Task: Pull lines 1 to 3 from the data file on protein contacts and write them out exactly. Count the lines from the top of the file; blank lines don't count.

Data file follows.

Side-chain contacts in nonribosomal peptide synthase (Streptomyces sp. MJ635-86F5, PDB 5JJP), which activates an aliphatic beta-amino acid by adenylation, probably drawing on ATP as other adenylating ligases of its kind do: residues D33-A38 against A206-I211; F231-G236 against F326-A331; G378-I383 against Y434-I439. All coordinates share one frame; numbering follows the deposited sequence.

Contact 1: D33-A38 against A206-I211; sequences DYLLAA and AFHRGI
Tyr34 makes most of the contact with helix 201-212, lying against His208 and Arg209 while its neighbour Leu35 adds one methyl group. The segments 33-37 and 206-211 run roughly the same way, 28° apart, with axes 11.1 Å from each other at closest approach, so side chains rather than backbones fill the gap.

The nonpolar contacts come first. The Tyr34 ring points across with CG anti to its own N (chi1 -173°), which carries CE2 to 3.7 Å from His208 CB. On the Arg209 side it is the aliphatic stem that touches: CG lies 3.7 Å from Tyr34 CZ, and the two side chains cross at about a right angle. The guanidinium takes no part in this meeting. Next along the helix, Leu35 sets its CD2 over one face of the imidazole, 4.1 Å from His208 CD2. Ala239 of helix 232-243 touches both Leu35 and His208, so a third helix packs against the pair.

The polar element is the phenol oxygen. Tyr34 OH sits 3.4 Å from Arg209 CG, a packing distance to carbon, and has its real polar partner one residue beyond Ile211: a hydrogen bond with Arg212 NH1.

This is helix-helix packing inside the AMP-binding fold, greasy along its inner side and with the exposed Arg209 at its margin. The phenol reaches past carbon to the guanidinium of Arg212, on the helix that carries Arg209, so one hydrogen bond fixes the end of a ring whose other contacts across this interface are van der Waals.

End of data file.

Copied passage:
Side-chain contacts in nonribosomal peptide synthase (Streptomyces sp. MJ635-86F5, PDB 5JJP), which activates an aliphatic beta-amino acid by adenylation, probably drawing on ATP as other adenylating ligases of its kind do: residues D33-A38 against A206-I211; F231-G236 against F326-A331; G378-I383 against Y434-I439. All coordinates share one frame; numbering follows the deposited sequence.

Contact 1: D33-A38 against A206-I211; sequences DYLLAA and AFHRGI
Tyr34 makes most of the contact with helix 201-212, lying against His208 and Arg209 while its neighbour Leu35 adds one methyl group. The segments 33-37 and 206-211 run roughly the same way, 28° apart, with axes 11.1 Å from each other at closest approach, so side chains rather than backbones fill the gap.